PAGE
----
The cable companies could do this, but satellite companies don't have the bandwidth.
I don't think cable companies could do it over their own network any more than satellite companies could. That's a broadcast system; they can't send something to just one subscriber, which is what the Aereo system requires.
So individual encryption keys, same as Aero uses to hide its service from non customers, would surely qualify as a private connection since it could be easily shown to be decryptable only by one box no matter how many hommes it "went by".
Aereo doesn't rely on individual encryption keys to make it legal, they rely on individual hardware.
We need to make it legal to accept bribes, and illegal to give them. That way you can take someone's cash and then turn around and call the cops.
Even better would be the other way around: bribe a politician, then turn him in to the FBI. Or maybe whoever reports the crime first gets immunity. Then bribers would never be sure they wouldn't be turned in, and neither would the politicians, making it too risky to do for most people.
You'd think for the money Comcast is pouring into these think tanks annually, one of them would actually understand the industry they're writing about and be able to make coherent arguments in support of the merger. Surely there has to be some legitimate benefits to letting Comcast get immensely more massive?
Why would you think that? There are no benefits to anyone but Comcast and their shareholders, so they have to make stuff up to sell everyone else on it.
I don't know if anyone's paying attention any more...
Where to start? Again, I'm sure we could find a stock or other investment opportunity that has dropped in value over the last month. But picking a arbitrarily (and ridiculously short) time frame in which to make this argument is just... well, stupid. It makes no sense. We could easily point to the inflation of Bitcoin over the past year and suggest that based on Mahcnin's own logic that Bitcoin is a good investment. Both arguments are equally stupid.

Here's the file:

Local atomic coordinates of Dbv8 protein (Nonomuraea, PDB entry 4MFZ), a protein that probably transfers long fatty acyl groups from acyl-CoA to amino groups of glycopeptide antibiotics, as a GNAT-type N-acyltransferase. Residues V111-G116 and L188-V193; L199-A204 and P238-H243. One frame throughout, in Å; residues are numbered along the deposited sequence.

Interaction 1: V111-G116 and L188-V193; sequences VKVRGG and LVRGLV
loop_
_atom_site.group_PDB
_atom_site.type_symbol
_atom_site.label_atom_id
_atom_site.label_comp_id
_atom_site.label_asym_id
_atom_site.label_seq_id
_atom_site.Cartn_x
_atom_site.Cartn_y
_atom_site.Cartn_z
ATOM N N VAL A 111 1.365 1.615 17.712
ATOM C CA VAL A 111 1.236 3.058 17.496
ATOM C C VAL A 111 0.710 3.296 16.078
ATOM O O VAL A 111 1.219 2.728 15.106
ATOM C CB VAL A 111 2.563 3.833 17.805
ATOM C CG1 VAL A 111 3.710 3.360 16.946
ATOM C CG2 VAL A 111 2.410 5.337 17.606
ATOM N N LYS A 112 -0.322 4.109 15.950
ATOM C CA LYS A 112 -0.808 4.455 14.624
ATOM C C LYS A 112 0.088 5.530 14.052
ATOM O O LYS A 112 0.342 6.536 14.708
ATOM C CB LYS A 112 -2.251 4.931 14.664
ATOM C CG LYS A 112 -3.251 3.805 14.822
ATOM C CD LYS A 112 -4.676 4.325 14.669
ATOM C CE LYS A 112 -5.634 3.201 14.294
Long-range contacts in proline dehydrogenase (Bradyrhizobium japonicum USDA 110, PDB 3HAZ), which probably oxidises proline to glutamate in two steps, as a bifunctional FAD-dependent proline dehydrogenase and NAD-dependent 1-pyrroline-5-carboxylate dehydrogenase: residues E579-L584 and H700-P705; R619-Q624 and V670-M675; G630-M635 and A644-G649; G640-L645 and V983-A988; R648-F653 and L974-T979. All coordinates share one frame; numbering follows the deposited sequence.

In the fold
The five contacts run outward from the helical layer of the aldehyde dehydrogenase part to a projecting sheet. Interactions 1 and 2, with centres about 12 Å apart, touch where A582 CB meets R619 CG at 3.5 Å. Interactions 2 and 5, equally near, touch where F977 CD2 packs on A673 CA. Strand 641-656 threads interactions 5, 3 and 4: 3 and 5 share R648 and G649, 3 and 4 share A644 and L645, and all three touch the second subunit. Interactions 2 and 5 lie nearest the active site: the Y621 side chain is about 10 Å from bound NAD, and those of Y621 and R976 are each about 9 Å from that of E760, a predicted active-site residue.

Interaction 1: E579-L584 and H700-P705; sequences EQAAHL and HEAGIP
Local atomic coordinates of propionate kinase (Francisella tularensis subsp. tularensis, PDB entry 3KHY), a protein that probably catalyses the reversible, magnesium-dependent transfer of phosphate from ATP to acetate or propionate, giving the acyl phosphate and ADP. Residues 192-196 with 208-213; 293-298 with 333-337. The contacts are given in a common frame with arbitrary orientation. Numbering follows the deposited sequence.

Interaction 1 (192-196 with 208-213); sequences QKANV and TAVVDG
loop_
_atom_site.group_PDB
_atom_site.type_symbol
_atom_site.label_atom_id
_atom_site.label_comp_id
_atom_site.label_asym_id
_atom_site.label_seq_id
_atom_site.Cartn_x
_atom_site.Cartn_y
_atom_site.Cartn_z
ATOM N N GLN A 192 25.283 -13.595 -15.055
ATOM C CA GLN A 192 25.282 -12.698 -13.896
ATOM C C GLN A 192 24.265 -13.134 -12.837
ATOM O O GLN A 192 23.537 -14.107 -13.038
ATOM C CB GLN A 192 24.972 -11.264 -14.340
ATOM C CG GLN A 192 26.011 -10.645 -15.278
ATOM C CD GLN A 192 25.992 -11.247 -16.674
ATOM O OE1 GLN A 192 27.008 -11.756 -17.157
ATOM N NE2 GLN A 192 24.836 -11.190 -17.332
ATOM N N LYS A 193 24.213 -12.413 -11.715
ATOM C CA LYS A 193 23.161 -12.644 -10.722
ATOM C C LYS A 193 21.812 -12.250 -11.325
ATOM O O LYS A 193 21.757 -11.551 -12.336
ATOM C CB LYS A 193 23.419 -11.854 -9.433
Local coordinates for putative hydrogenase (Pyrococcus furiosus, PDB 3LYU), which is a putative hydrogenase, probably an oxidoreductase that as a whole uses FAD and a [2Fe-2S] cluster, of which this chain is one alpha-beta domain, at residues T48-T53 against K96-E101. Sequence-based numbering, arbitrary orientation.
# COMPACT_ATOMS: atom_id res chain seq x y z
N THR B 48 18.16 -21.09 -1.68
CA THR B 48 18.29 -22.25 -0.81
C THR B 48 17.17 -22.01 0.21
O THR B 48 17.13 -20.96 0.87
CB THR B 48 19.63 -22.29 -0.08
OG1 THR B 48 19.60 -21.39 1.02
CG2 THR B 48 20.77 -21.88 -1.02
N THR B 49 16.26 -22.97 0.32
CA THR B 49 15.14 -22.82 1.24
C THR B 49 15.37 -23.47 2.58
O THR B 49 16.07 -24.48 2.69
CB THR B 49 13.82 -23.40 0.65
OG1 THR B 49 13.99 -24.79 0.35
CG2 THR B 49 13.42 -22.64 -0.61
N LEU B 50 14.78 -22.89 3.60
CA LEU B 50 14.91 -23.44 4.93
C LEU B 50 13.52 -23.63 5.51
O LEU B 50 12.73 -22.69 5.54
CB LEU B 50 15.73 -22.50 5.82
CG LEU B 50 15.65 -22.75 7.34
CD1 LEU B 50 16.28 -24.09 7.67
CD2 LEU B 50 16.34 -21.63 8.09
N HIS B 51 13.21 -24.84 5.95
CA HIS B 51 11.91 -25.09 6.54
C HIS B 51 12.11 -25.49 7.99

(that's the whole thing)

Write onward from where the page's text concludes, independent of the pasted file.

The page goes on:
I'm not sure you understand the argument about the deflationary nature of Bitcoin. He's not talking about the "inflation" (increase) in value of an investment in Bitcoins, he's talking about the fact that Bitcoins tend to go up in value over time, thus it is an inherently deflationary currency.
Since there can never be any significant number of bitcoins added to the economy (there could be more generated/found/whatever it's called, but not a huge amount more), if bitcoins gain interest and usage, demand for them will go up. With a limited supply, prices go up. And when the value of a currency rises, you get deflation. A deflationary currency is not particularly useful to buy things with since you're always better off holding onto it than spending it, so it's better as an investment. I don't see this as a problem for the US economy, but it sure is a problem for bitcoin.
Ares isn't illegal. File sharing isn't illegal. But distributing or receiving copies of copyrighted material without permission is illegal. So whoever you talked to is off base telling you you're not allowed to have a file sharing program on your computer. However, don't use it to download or upload anything without permission from the copyright holder (which it sounds like is the only thing you were doing with it).